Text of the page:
Inside Social Apps 2010: As Social Payments Mature, Facebook Credits Grows

Leaders from payments companies active on Facebook shared their sometimes-conflicting views on how they see payments evolving, in a spirited panel today at our Inside Social Apps 2010 conference. Here are the highlights.

The single biggest question was how Facebook itself plans to grow its virtual currency, Credits. The company has been testing out Credits with a wide range of third parties since last year, following up on its initial tests running Credits in its Gift Shop.

Note: You can check out tweets from this and other conference sessions via the #isa2010 hashtag on Twitter.

The panelists we mention below included:

David Marcus, CEO, Zong
Vikas Gupta, CEO, Jambool (Social Gold)
Renata Dionello, Chief of Staff to the CEO, eBay
Dave Etling, VP Product Development, InComm
Dave McClure, Founders Fund Angel and fbFund (Moderator)

Zong and PayPal are both currently partnered with Facebook. Zong lets Facebook users buy Credits through billing their mobile account. PayPal lets users buy the currency using their existing PayPal accounts.

We’ve pulled some of the highlights from the panel, below. Please note that the text is paraphrased.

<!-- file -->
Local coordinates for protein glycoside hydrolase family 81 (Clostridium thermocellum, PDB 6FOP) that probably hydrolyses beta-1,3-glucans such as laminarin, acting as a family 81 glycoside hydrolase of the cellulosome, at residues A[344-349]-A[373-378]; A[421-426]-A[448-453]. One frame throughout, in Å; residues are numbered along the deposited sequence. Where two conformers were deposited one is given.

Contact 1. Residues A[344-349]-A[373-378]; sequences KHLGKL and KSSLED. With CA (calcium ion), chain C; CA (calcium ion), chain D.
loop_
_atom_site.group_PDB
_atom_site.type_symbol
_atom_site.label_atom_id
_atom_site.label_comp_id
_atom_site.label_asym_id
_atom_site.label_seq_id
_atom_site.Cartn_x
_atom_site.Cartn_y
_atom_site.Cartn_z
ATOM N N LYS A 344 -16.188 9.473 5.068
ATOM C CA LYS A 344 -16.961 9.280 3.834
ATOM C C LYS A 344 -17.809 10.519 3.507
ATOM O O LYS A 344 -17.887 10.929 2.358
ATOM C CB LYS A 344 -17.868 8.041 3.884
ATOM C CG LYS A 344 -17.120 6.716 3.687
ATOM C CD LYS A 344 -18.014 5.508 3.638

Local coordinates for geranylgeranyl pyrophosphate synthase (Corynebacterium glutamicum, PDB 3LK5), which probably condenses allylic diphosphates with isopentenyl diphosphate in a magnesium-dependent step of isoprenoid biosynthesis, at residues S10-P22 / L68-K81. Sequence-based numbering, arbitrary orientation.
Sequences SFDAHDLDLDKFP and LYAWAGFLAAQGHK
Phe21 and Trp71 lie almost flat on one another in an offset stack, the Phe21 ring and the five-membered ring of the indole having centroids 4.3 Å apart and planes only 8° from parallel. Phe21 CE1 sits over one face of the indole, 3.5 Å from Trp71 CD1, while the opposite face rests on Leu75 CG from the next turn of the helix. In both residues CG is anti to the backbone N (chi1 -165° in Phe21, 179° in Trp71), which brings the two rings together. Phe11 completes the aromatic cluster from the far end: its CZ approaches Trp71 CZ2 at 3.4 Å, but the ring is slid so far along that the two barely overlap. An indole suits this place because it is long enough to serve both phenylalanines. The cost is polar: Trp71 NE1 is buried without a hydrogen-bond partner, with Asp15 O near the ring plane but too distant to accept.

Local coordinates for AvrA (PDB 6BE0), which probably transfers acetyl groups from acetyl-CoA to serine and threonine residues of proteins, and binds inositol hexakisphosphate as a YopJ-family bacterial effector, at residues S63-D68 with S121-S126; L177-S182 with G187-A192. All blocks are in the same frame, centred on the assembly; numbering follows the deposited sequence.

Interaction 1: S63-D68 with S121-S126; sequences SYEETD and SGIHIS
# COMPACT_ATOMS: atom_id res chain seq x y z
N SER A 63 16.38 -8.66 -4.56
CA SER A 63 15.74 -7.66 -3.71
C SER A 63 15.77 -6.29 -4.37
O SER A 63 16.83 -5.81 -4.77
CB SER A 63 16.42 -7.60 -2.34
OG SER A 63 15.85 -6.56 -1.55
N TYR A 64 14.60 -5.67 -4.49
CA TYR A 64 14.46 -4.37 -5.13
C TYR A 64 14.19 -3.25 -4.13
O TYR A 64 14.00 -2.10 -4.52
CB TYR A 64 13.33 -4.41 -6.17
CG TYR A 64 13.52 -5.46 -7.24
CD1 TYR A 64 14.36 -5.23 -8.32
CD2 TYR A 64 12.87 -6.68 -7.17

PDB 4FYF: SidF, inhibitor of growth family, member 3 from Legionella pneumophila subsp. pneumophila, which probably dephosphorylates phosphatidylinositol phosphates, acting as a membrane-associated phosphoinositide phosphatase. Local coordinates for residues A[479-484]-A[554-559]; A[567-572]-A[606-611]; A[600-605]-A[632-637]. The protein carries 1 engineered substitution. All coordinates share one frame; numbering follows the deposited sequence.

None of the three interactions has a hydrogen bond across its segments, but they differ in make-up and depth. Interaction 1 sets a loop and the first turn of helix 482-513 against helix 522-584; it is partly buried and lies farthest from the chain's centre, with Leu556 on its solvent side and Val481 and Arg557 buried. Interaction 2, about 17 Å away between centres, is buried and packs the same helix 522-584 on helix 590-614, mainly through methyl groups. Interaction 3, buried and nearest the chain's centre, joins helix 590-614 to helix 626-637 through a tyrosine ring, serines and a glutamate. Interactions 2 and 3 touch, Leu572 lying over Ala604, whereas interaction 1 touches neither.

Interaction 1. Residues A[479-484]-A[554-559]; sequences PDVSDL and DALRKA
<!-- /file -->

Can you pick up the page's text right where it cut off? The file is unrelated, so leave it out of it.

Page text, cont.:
McClure: Describe how you see the current market for payments on social games?

Dionello: The volume of payments in the social space is still relatively small compared to e-commerce. Yet the growth of the freemium model may enable some of the payment methods we see on social networks today to expand to the open web.

Marcus: Some of the payment methods for virtual goods don’t translate well to broader ecommerce due to the cost of goods sold — you’re losing 50 percent to payment providers to get an extra conversion.

Dave McClure: PayPal is partnered with Facebook, but it also provides some of the same services.

Dionello: Payments identity is different from social identity. We have a different login for eBay versus Paypal. They want two separate ones including a more secure identity. We calibrate risk to venue. Digital goods historically have higher fraud rates.